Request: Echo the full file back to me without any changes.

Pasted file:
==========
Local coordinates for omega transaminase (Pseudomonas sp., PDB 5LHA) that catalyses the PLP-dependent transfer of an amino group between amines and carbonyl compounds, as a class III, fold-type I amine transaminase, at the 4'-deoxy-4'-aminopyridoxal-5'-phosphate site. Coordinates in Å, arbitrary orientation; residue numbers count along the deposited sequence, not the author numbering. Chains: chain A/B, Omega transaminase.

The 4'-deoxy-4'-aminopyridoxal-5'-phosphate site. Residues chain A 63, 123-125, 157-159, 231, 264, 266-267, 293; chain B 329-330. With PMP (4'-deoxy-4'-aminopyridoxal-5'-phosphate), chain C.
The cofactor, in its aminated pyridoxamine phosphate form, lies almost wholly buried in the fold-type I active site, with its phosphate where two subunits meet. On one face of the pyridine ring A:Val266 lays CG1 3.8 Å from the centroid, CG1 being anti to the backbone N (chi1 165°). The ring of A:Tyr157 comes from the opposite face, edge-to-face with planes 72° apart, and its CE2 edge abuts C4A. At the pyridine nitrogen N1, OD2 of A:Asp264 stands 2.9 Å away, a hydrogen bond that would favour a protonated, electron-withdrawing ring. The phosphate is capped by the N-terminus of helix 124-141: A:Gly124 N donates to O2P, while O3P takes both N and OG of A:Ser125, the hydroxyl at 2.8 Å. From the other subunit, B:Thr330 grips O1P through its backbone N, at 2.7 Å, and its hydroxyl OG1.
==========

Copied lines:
Local coordinates for omega transaminase (Pseudomonas sp., PDB 5LHA) that catalyses the PLP-dependent transfer of an amino group between amines and carbonyl compounds, as a class III, fold-type I amine transaminase, at the 4'-deoxy-4'-aminopyridoxal-5'-phosphate site. Coordinates in Å, arbitrary orientation; residue numbers count along the deposited sequence, not the author numbering. Chains: chain A/B, Omega transaminase.

The 4'-deoxy-4'-aminopyridoxal-5'-phosphate site. Residues chain A 63, 123-125, 157-159, 231, 264, 266-267, 293; chain B 329-330. With PMP (4'-deoxy-4'-aminopyridoxal-5'-phosphate), chain C.
The cofactor, in its aminated pyridoxamine phosphate form, lies almost wholly buried in the fold-type I active site, with its phosphate where two subunits meet. On one face of the pyridine ring A:Val266 lays CG1 3.8 Å from the centroid, CG1 being anti to the backbone N (chi1 165°). The ring of A:Tyr157 comes from the opposite face, edge-to-face with planes 72° apart, and its CE2 edge abuts C4A. At the pyridine nitrogen N1, OD2 of A:Asp264 stands 2.9 Å away, a hydrogen bond that would favour a protonated, electron-withdrawing ring. The phosphate is capped by the N-terminus of helix 124-141: A:Gly124 N donates to O2P, while O3P takes both N and OG of A:Ser125, the hydroxyl at 2.8 Å. From the other subunit, B:Thr330 grips O1P through its backbone N, at 2.7 Å, and its hydroxyl OG1.